In Solemn Memory

Islamic Cultural Center Shooting

Maxim Vitale
Assistant Editor-in-Chief

On Sunday, January 29th, a 27-year-old French-Canadian university student entered the Centre culturel Islamique de Québec with a firearm. The man opened fire on the worshippers, with more recent numbers indicating that “six people were fatally shot” while “another 19 people were wounded” (The Guardian). Since then, he has been charged with five counts of attempted murder and six counts of murder.

Earlier reports indicated that there were two suspected shooters, the other being a Quebec citizen of Moroccan-origin. The man, 29-year-old Mohamed Belkhadir, was arrested and released shortly thereafter from custody as merely being a witness. According to an article published by LaPresse, he claimed he was outside shoveling some snow off the stairs before hearing some gunshots. He ran inside to help out some of the wounded, but fled upon seeing a police officer with a firearm enter the building, believing it was the shooter who had returned for a second round.

Some sources cite Justin Trudeau’s tweet on January 28th as being a possible cause for the shooting. The statement was a direct response to Trump’s restrictions on travel for citizens of Iran, Iraq, Libya, Somalia, Sudan, Syria and Yemen, saying: “To those fleeing persecution, terror & war, Canadians will welcome you, regardless of your faith. Diversity is our strength #WelcomeToCanada.” According to a chart on Statistics Canada and citing Immigration Refugees Citizenship Canada, approximately 250,000 immigrants landed on Canadian soil annually over the last decade. The number of immigrants appears to be on a steady incline.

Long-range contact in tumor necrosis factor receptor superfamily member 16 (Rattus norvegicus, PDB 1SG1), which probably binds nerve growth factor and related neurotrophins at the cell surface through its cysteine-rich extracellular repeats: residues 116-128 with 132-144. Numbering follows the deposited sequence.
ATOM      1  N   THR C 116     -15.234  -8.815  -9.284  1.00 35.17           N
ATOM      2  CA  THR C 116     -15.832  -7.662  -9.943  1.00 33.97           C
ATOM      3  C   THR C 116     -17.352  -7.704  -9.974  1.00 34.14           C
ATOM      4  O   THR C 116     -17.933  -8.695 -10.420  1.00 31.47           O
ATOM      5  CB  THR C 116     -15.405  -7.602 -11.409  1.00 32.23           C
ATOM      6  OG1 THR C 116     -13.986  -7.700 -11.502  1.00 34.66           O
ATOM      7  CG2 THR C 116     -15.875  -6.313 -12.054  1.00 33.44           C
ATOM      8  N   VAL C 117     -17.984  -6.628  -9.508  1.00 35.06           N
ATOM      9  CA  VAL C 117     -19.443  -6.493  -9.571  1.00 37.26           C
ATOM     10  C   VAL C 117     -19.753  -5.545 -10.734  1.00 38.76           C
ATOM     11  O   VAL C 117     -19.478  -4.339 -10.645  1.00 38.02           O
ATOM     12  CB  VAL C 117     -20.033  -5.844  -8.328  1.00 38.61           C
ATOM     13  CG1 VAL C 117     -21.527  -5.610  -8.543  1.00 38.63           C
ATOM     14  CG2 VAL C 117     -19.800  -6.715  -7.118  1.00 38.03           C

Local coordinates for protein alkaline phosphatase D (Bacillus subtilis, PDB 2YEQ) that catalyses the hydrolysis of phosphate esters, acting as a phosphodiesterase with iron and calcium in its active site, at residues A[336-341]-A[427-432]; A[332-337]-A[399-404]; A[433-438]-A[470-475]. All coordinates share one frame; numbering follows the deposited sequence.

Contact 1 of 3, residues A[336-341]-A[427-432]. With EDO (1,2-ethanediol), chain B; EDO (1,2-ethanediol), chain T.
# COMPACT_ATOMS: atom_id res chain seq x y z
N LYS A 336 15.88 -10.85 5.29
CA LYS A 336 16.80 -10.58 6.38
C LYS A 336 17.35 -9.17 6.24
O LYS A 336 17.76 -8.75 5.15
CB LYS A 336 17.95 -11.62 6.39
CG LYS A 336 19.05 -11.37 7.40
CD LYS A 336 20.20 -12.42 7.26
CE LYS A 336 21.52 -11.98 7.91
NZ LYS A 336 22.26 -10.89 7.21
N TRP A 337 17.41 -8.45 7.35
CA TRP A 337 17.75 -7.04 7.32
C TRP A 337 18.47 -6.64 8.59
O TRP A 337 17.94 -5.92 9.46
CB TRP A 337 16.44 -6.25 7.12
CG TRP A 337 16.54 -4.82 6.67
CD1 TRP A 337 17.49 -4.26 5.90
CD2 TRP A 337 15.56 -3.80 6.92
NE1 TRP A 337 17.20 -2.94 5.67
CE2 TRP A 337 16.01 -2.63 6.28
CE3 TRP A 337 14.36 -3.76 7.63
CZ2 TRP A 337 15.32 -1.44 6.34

The Canadian Prime Minister, Justin Trudeau, stated at the House of Commons on Monday that the shooting was definetely a terrorist attack. He concluded his speech by saying, “Canadians will not be intimidated; we will not meet violence with more violence. We will meet fear and hatred with love and compassion. Always.”

Meanwhile, Fox News met heavy criticism on January 30th after tweeting that the “suspect in Quebec mosque terror attack was of Moroccan origin.” The tweet remained online for over a day according to some sources, sparking debates over the matter. Some claimed removing the tweet would be considered censorship, while others claimed leaving the tweet public would be misinforming the public. The tweet was eventually removed after Trudeau’s director of communications, Kate Purchase, requested that they retract the statement.

People around the world are mourning the loss of those killed in this incident. On February 5th, CBC reported that the Canadian Muslim Alliance held a “one-week anniversary of the shooting [which] was marked with a multi-faith service outside City Hall.” In addition, “several hundred people marched through the streets of the provincial capital in an event organized by the Centre culturel Islamique de Quebec.” Other media outlets report similar rallies in Toronto, Calgary, London, as well as the lighting of the Olympic Cauldron in Vancouver. John Abbott College had also held a vigil on Friday, February 3rd, in the Anne-Marie Edwards building at 11:00am.

Leave a Reply

Your email address will not be published. Required fields are marked *